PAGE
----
Some people go to college as a way to get a better job. Then there are those whose jobs take them to college.
In 1995, Nelson Lang and John Sotiriadis opened a restaurant on the campus of Queens College in Ontario, Canada. The idea was to appeal to health-conscious students with a menu of fresh cuisine, while still serving the fast food lifestyle of a college student. As an alternative to the typical high-carb, bread-based fare of most fast food establishments, the partners featured sandwiches using pita bread, a soft, light Lebanese-styled wheat flatbread made with yeast. The pitas were designed with a special cavity to neatly fill with a wide range of lean grilled meats, fresh vegetables, flavorful cheeses and special toppings. The rollable pita offered all the conveniences of a bread sandwich with a unique ‘package’ that could easily handle customized combinations of healthy low-fat, low-carb contents. The name of the restaurant – the Pita Pit – reflected both the fashion of sandwich and a student hang-out.
In 1997, the partners began to franchise the concept in Canada, and then in 1999 aimed below the border to the United States, a natural growth strategy given the greater number of college campuses. The first Pita Pit in the lower 48 opened in the college town of Syracuse, N.Y.; similarly, the first franchise west of the Mississippi was in Moscow, Idaho, home of the University of Idaho.
In 2004, the United States operations were purchased by a group of investors led by Jack Riggs, currently company CEO, a former Idaho state senator and lieutenant governor and retired physician. Lang sold his stake in the Canadian Pita Pit, which continues to operate under that name but is a separate company, and came south to help develop the concept in the U.S. The corporate franchiser is now headquartered in Coeur d’Alene, Idaho, home of Riggs and his son Peter, a former Pita Pit franchisee.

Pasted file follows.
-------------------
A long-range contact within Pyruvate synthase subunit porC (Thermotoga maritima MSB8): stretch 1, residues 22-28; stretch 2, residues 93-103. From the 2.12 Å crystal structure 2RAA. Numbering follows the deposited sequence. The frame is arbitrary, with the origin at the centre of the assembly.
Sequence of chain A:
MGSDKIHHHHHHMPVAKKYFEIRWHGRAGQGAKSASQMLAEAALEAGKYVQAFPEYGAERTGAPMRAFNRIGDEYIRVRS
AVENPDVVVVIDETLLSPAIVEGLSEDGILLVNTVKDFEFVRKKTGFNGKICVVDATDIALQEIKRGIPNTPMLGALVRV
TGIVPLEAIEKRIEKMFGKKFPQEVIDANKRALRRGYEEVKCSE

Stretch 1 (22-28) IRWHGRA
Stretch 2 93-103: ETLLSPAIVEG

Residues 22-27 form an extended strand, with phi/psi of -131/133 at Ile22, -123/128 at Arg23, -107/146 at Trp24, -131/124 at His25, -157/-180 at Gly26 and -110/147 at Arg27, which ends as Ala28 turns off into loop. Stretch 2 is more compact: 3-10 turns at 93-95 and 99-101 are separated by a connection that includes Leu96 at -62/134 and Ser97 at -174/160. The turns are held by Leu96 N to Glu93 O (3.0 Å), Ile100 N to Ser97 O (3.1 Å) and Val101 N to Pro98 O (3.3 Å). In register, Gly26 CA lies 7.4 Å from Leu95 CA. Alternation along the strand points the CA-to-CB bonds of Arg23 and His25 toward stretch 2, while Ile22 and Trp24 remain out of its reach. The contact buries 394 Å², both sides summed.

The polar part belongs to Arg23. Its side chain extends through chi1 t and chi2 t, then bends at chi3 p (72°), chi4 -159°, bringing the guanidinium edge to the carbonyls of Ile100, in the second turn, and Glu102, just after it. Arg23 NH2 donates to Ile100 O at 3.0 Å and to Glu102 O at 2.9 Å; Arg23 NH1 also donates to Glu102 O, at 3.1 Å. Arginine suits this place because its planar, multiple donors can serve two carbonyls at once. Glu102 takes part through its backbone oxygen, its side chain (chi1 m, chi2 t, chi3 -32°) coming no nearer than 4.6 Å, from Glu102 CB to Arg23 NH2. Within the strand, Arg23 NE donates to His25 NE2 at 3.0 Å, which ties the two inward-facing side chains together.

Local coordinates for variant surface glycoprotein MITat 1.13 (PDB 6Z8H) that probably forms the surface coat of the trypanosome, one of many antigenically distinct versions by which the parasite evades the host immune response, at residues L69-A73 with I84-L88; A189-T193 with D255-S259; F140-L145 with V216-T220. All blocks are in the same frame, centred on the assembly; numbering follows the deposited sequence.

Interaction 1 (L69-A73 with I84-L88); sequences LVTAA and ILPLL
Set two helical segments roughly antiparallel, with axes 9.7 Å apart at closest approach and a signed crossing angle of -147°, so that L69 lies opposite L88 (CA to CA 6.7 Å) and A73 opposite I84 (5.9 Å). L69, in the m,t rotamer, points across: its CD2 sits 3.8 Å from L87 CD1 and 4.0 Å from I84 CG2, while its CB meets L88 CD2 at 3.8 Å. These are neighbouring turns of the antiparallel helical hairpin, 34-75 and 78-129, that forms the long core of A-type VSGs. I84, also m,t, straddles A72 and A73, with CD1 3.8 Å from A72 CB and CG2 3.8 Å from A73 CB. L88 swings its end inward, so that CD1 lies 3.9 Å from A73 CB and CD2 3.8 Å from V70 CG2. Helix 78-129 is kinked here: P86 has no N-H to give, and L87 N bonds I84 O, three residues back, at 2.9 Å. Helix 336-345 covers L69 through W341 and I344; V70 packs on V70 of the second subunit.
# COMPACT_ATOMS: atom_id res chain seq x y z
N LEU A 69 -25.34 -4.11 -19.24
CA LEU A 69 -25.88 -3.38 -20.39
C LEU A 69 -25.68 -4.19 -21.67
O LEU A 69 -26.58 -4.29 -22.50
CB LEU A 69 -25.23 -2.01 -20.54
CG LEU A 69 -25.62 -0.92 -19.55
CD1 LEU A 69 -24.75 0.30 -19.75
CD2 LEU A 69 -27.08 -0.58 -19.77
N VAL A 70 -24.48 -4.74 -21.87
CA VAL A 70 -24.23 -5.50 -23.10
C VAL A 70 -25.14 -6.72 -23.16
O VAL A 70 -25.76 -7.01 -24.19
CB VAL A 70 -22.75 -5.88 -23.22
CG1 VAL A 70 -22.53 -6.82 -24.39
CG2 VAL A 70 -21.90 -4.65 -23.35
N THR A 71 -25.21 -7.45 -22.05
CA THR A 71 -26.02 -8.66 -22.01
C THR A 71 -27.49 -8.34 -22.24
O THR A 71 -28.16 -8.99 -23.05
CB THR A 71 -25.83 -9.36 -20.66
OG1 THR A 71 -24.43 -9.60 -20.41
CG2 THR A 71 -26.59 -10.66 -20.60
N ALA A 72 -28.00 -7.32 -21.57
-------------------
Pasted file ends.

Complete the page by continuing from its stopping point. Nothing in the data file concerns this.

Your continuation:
“It was a great idea that has now snowballed, in large part because the founders started out with a college crowd that really liked the affordability of freshly made pitas that are different from the standard stuff you get at a fast food restaurant. Well, college kids grow up, lifestyles become even more hectic, but they still want food that not only tastes good, but is good for you. But many don’t have the time for a traditional sit down restaurant where you’d expect that, so Pita Pit has a built-in marketplace for future growth,” says Peter Riggs, vice president of corporate development. “I’m a perfect example of that. During college, I worked in an Italian restaurant, then I moved to Southern California where Pita Pits are a natural fit. I always thought they were a great place to not only get a quality meal quickly, but to get something different from the run-of-the-mill sandwich; and when some friends asked if I wanted to get involved as a Pita Pit franchisee, well, one thing led to another.”
Currently, there are about 170 locations in 38 states, with more than 50 in active development and more than 80 in predevelopment, according to its corporate mantra of “good franchisees in good locations.” In 2007, Pita Pit opened 37 new restaurants, up from 26 openings in 2006, representing an 18 percent system-wide growth. In July 2008, Restaurant Business magazine selected Pita Pit for “The Future 50” list of the fastest growing restaurant chains in the country. The magazine noted that even in the current economy, Pita Pit is expected to continue growing because “you just can’t keep a good concept down,” a healthy trend Riggs expects to continue.